If you have made it a habit to come down to see Canada Blooms in the past (and many people have travelled across the country to do just that) I encourage you to do it again this year. All 36 feature gardens are different from any that you would have seen in past years, including the return of 4 'Juno' Gardens - inspired and created by Juno award nominees in partnership with professional garden designers.

'Blooms also features over 200 hours of garden lectures/demos and entertainment, an enlarged 'Marketplace' where you can buy rare and unusual gardening stuff, the Master Gardeners are on hand to answer your gardening questions, food services have expanded, the Floral Hall features over 12,000 sq. ft. of flower and plant competitions and - well, the best suggestion that I can give you is to go to the website to check out the details. Connect to 3 feature articles that I have written for the Toronto Star by visiting www.markcullen.com beginning March 15th. Click on the 'Toronto Star' hot link.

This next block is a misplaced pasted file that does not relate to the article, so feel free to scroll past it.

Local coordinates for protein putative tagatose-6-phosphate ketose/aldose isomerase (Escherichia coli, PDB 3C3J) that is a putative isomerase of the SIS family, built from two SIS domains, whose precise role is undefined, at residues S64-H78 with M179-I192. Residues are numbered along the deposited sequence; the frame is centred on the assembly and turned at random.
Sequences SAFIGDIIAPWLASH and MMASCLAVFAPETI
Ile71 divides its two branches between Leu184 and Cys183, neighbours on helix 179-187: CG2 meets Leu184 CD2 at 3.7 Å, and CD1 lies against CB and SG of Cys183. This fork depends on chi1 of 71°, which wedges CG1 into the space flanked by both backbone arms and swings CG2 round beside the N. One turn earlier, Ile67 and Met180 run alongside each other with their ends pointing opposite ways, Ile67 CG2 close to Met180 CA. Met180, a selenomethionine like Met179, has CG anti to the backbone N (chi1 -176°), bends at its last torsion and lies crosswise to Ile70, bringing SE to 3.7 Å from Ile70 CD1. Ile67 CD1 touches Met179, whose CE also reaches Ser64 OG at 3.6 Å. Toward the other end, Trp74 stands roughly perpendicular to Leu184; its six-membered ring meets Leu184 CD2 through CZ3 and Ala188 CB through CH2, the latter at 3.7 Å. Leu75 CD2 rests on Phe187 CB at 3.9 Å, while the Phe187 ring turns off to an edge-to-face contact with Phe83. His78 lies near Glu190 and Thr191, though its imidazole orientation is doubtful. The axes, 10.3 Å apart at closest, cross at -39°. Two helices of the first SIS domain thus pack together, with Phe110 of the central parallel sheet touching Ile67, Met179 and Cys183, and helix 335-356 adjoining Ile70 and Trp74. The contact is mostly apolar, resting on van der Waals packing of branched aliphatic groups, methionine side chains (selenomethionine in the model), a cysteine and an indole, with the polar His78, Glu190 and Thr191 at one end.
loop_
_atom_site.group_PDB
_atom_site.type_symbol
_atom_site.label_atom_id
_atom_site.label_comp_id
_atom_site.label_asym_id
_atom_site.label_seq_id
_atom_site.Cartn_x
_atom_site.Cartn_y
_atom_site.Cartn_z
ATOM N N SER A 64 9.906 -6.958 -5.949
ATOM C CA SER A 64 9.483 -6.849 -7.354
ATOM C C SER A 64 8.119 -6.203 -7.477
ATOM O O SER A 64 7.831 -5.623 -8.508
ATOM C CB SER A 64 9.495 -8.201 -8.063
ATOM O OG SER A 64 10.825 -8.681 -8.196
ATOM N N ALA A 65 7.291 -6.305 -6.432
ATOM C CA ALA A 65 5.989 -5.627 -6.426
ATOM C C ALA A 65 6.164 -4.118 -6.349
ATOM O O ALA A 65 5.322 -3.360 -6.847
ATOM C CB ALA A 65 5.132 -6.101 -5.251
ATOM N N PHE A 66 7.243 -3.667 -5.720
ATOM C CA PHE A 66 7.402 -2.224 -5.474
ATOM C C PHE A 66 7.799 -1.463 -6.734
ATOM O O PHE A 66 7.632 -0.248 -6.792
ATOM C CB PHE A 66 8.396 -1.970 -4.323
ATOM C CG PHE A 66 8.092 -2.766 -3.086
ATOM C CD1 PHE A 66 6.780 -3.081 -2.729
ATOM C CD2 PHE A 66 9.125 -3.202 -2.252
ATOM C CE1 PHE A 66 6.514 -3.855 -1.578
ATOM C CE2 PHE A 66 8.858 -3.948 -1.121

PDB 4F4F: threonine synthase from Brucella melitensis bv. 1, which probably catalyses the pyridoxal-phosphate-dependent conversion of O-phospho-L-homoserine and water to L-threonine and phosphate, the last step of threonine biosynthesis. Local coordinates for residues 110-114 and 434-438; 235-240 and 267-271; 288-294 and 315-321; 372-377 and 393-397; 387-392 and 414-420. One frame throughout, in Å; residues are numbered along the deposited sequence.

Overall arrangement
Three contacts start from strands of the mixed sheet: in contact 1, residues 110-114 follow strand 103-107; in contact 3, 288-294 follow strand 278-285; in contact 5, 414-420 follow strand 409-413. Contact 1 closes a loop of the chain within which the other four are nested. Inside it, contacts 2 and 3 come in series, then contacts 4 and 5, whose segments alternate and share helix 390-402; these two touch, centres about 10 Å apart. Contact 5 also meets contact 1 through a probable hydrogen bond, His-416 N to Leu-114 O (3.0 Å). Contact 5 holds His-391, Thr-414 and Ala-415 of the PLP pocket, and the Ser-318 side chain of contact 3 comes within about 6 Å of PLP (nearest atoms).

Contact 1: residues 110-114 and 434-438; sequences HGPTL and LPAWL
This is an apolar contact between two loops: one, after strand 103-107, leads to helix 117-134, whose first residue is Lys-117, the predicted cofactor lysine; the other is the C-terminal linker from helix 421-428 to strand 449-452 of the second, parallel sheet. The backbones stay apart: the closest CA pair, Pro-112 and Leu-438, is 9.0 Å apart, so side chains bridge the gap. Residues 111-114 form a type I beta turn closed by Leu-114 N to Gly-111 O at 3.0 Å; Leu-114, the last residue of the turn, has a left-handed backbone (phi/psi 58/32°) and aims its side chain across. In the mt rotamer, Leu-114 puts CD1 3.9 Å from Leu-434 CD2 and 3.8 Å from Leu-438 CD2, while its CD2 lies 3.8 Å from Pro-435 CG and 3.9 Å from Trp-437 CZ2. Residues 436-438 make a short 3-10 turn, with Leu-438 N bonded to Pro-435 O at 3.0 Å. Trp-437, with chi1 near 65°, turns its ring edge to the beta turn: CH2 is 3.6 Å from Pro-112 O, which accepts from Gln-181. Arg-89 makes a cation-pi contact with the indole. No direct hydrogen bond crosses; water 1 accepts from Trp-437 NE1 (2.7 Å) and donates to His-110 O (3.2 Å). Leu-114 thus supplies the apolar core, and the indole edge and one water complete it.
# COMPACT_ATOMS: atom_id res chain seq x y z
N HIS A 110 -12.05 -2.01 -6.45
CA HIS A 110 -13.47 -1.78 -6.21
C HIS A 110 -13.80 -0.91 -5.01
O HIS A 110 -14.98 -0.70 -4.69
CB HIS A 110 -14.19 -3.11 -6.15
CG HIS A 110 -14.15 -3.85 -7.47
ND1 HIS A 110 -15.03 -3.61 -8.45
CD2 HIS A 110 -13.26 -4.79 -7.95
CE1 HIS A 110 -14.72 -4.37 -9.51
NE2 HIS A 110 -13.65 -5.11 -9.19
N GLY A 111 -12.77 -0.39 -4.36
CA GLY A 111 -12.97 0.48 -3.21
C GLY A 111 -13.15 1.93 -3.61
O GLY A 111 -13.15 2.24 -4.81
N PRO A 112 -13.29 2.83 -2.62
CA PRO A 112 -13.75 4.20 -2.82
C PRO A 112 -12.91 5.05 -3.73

Note that Denis Flanagan and I 'Open the festival' at 11 am each day on the celebrity stage from opening day (Friday the 16th) to Wednesday, March 21st. We will provide a visual overview of the event so that you can plan your day to get the most out of it. Wear walking shoes and bring a camera!

That is hardly it for March. I am just getting warmed up. More gardening news below including garden events that I am a part of in Markham, Brooklin, Ottawa and more. Please read on.

And have a great month warming up for the gardening season.

Keep your knees dirty,

Mark


 


 
 

Long Pond Classic p.s. Congratulations to my friend Jeff Redden, Home Hardware dealer in Windsor, Nova Scotia. The 'Long Pond Classic' event on February 11 was an enormous success. Jeff and his team sold out all 72 playing positions and the gala at King's-Edgehill School. Over $20,000 was raised to support the Canadian Hockey Heritage Museum in Windsor, where the first game of hockey was played over 2 centuries ago. It was a proud moment for me just to be a part of it. Thanks to all of you who came out and supported the event.

For pictures visit the Long Pond Classic website 


 
 

Thunder Bay p.p.s. The fundraiser in Thunder Bay February 7th with the Soroptimists' was a great success also. We sold out the house (300 plus tickets) and raised several thousand dollars for the TBRHS Foundation and the Sexual Assault Domestic Violence Treatment Centre. Congratulations to Nancy Yarzab and friends.

 


 Mark's Choice Product of the Month
 Mason Bee House